Maldives’ state-run Maldives Airport Company Ltd had last night took over the operations of the Male international airport from GMR after the Indian infrastructure major lost a week-long legal battle over the “unilateral” termination of its $511-million airport modernisation contract.
“Maldives Airport Company Ltd has taken over the operations of the Ibrahim Nassir International Airport from GMR. The transfer process was very smooth and seamless,” President Mohamed Waheed’s Press Secretary Masood Imad said.
He said that there would be a three-week transition period during which GMR and the state-run MACL will work together.
“GMR has agreed to work with MACL for the next three weeks or so to help MACL with paper works and to clear any doubts since the Indian firm was operating the airport for the last two years,” Imad told PTI.
Fears of job loss
He sought to allay any fears of loss of jobs or any vendetta.
“All workers of the airport, who wish to stay back after GMR leaves, will be taken on board by MACL. This also includes Indian workers,” Imad asserted.
Terminating the $511-million contract with GMR on November 27, the Maldives Government had given time till yesterday night to the Bangalore-based firm to handover the airport operations.
The handover took place a day after the Singapore Supreme Court ruled that the Maldives Government has the “power to do what its wants including expropriating the airport”, dealing a severe blow to GMR, which had earlier got a temporary reprieve with the Singapore High Court staying the termination.
The contentious issue saw various twists and turns both on legal and diplomatic fronts with India expressing its strong displeasure over the “unilateral” decision of termination and had conveyed that the move will have an adverse impact on the bilateral ties.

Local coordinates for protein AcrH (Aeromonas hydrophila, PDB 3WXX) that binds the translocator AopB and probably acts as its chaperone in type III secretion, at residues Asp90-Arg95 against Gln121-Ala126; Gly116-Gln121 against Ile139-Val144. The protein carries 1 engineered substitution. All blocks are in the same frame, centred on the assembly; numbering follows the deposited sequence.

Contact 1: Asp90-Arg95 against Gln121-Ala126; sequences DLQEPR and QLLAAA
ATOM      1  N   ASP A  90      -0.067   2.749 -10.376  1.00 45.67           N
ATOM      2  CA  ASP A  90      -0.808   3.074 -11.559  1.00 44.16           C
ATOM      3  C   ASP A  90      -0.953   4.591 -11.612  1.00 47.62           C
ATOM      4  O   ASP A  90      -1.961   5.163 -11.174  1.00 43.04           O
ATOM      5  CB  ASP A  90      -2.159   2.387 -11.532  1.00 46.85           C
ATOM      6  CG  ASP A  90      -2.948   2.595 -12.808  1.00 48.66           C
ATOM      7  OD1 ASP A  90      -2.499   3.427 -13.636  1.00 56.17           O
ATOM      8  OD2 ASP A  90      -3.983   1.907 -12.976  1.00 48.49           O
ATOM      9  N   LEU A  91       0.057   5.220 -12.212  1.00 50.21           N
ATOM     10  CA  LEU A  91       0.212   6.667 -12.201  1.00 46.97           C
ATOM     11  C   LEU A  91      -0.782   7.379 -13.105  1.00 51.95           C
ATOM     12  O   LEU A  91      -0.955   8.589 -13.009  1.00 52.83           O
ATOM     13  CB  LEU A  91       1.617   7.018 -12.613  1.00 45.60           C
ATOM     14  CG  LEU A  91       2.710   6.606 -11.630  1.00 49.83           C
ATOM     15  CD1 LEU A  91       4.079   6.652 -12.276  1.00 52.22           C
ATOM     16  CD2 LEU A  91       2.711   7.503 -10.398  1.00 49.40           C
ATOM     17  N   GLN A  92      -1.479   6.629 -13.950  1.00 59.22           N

Top GMR officials including Kiran Kumar Grandhi, Business Chairman — Urban Infra & Highways, who is also GMR chairman G.M. Rao’s son had met with Maldives President earlier in the day.
Maldives officials sought to assure the airlines and tourists saying “everything is normal. There is no need for any worry’’.
Assurance for employees
Meanwhile, the GMR said in a statement that “GMR Maldives Internal Airport Ltd (GMIAL) has been assured that as a result of this takeover, all its employees, suppliers and other interested parties will not be put to any inconvenience.
“GMIAL remains committed to finding a suitable solution to this situation. We are taking requisite steps to work out the compensation receivable from the Government of Maldives, keeping in mind the judgment of the aforementioned court and the concession agreement dated 28th June 2010,” the company statement said.
It added: “All actions as above (including handingover) are without prejudice to our legal rights and statements made before various courts/tribunals where matters are currently being pursued or likely to be taken up.’’
In 2010, GMR-led consortium won the right to build and operate the Ibrahim Nasir International Airport for 25 years, which is extendable by another 10 years.
The deal was signed during the regime of previous government headed by Mohamed Nasheed. But after the regime change in February, GMR had been facing an uphill task.
The current government in Male headed by President Mohamed Waheed says the contract was signed under “dubious” conditions and was “void”, a charge hotly denied by the Indian firm.
Male airport operations
The Male airport venture has been the most profitable for GMR in terms of its airports business segment. The company had so far invested about $250 million on managing and upgrading the facilities at the Male airport.
The bone of contention between GMR and the Maldivian Government is levy of an airport development charge of $25 per passenger and $2 per passenger insurance surcharge. The levy was supposed to be charged from January 1 this year but a local civil court had struck down the proposal in December last year.
After that, the then government headed by Nasheed agreed to compensate GMR against the levy. However, the decision was reversed by the new regime early this year, leading to GMR filing for arbitration in a Singapore court.